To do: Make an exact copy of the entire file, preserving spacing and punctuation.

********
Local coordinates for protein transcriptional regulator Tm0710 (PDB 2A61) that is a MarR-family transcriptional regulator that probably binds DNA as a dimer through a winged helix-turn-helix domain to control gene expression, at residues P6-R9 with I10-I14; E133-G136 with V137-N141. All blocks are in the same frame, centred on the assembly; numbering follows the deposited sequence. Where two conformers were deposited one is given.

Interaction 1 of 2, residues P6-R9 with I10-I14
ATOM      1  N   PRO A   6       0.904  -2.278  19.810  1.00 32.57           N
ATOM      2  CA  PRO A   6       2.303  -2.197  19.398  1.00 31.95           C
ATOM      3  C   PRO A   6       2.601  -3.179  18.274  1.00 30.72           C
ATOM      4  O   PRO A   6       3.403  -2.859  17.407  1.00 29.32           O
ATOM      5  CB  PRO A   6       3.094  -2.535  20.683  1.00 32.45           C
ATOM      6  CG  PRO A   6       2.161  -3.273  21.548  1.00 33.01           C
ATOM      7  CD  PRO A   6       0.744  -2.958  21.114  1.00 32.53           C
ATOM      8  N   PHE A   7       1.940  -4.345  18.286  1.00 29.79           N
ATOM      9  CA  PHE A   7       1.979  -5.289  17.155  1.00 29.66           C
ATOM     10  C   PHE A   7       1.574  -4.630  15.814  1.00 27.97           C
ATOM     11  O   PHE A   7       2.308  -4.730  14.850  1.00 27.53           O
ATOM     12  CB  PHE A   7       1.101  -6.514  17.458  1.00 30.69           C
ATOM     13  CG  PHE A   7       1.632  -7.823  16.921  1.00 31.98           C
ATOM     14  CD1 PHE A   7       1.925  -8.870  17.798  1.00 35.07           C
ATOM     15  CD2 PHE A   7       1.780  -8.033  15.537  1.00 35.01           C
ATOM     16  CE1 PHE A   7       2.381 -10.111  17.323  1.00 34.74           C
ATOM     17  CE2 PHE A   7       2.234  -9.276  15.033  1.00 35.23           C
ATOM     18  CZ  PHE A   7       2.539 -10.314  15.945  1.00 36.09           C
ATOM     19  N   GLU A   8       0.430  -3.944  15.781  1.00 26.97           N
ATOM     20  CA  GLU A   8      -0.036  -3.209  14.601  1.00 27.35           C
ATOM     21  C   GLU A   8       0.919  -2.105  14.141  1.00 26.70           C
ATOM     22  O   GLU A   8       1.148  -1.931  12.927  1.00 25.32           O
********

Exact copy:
Local coordinates for protein transcriptional regulator Tm0710 (PDB 2A61) that is a MarR-family transcriptional regulator that probably binds DNA as a dimer through a winged helix-turn-helix domain to control gene expression, at residues P6-R9 with I10-I14; E133-G136 with V137-N141. All blocks are in the same frame, centred on the assembly; numbering follows the deposited sequence. Where two conformers were deposited one is given.

Interaction 1 of 2, residues P6-R9 with I10-I14
ATOM      1  N   PRO A   6       0.904  -2.278  19.810  1.00 32.57           N
ATOM      2  CA  PRO A   6       2.303  -2.197  19.398  1.00 31.95           C
ATOM      3  C   PRO A   6       2.601  -3.179  18.274  1.00 30.72           C
ATOM      4  O   PRO A   6       3.403  -2.859  17.407  1.00 29.32           O
ATOM      5  CB  PRO A   6       3.094  -2.535  20.683  1.00 32.45           C
ATOM      6  CG  PRO A   6       2.161  -3.273  21.548  1.00 33.01           C
ATOM      7  CD  PRO A   6       0.744  -2.958  21.114  1.00 32.53           C
ATOM      8  N   PHE A   7       1.940  -4.345  18.286  1.00 29.79           N
ATOM      9  CA  PHE A   7       1.979  -5.289  17.155  1.00 29.66           C
ATOM     10  C   PHE A   7       1.574  -4.630  15.814  1.00 27.97           C
ATOM     11  O   PHE A   7       2.308  -4.730  14.850  1.00 27.53           O
ATOM     12  CB  PHE A   7       1.101  -6.514  17.458  1.00 30.69           C
ATOM     13  CG  PHE A   7       1.632  -7.823  16.921  1.00 31.98           C
ATOM     14  CD1 PHE A   7       1.925  -8.870  17.798  1.00 35.07           C
ATOM     15  CD2 PHE A   7       1.780  -8.033  15.537  1.00 35.01           C
ATOM     16  CE1 PHE A   7       2.381 -10.111  17.323  1.00 34.74           C
ATOM     17  CE2 PHE A   7       2.234  -9.276  15.033  1.00 35.23           C
ATOM     18  CZ  PHE A   7       2.539 -10.314  15.945  1.00 36.09           C
ATOM     19  N   GLU A   8       0.430  -3.944  15.781  1.00 26.97           N
ATOM     20  CA  GLU A   8      -0.036  -3.209  14.601  1.00 27.35           C
ATOM     21  C   GLU A   8       0.919  -2.105  14.141  1.00 26.70           C
ATOM     22  O   GLU A   8       1.148  -1.931  12.927  1.00 25.32           O